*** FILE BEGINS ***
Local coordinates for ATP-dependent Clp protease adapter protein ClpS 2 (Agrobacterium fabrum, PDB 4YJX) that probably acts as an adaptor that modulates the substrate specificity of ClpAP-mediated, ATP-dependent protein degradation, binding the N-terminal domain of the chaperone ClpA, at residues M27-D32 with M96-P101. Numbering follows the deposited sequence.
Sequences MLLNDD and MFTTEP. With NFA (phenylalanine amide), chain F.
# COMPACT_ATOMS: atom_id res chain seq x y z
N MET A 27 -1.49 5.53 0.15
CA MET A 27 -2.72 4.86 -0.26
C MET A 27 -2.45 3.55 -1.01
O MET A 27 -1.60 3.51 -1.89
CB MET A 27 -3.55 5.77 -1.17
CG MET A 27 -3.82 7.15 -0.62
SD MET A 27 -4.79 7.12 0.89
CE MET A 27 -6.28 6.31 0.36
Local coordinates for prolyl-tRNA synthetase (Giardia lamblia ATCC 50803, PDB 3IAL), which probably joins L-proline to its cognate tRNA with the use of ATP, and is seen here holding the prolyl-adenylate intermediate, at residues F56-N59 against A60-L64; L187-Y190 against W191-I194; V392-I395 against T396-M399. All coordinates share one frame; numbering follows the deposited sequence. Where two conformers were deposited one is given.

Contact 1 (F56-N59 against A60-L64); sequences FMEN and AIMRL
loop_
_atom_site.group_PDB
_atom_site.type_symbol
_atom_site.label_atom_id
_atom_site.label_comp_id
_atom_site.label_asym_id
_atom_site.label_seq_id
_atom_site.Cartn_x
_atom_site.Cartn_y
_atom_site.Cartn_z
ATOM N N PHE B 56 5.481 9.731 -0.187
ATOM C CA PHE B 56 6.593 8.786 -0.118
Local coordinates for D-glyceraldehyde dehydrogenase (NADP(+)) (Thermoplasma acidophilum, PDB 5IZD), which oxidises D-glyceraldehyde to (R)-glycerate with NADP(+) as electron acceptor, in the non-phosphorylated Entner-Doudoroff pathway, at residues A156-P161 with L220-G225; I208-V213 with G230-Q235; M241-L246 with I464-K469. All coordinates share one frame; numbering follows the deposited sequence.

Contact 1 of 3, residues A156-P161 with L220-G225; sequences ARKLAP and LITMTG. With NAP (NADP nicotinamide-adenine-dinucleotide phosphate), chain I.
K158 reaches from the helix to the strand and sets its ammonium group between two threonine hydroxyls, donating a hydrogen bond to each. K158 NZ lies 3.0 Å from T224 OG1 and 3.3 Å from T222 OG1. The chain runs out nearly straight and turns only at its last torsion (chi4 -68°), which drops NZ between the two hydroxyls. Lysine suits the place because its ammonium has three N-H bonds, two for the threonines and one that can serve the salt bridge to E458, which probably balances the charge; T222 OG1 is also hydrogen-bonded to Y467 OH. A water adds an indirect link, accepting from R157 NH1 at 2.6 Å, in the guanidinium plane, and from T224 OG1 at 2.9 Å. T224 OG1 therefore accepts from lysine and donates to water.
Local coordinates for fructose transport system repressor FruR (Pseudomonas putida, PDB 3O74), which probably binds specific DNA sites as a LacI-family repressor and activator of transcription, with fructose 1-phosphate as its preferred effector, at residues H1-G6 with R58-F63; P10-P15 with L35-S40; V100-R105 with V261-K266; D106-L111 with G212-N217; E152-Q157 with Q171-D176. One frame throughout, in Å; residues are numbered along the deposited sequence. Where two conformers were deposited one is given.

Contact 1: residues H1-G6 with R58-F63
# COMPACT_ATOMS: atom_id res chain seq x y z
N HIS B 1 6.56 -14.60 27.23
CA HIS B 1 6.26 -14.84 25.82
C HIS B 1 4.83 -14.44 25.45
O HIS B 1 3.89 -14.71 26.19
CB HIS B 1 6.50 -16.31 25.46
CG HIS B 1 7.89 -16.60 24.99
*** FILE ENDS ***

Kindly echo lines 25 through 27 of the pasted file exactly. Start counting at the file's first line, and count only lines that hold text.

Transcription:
ATOM C CA PHE B 56 6.593 8.786 -0.118
Local coordinates for D-glyceraldehyde dehydrogenase (NADP(+)) (Thermoplasma acidophilum, PDB 5IZD), which oxidises D-glyceraldehyde to (R)-glycerate with NADP(+) as electron acceptor, in the non-phosphorylated Entner-Doudoroff pathway, at residues A156-P161 with L220-G225; I208-V213 with G230-Q235; M241-L246 with I464-K469. All coordinates share one frame; numbering follows the deposited sequence.

Contact 1 of 3, residues A156-P161 with L220-G225; sequences ARKLAP and LITMTG. With NAP (NADP nicotinamide-adenine-dinucleotide phosphate), chain I.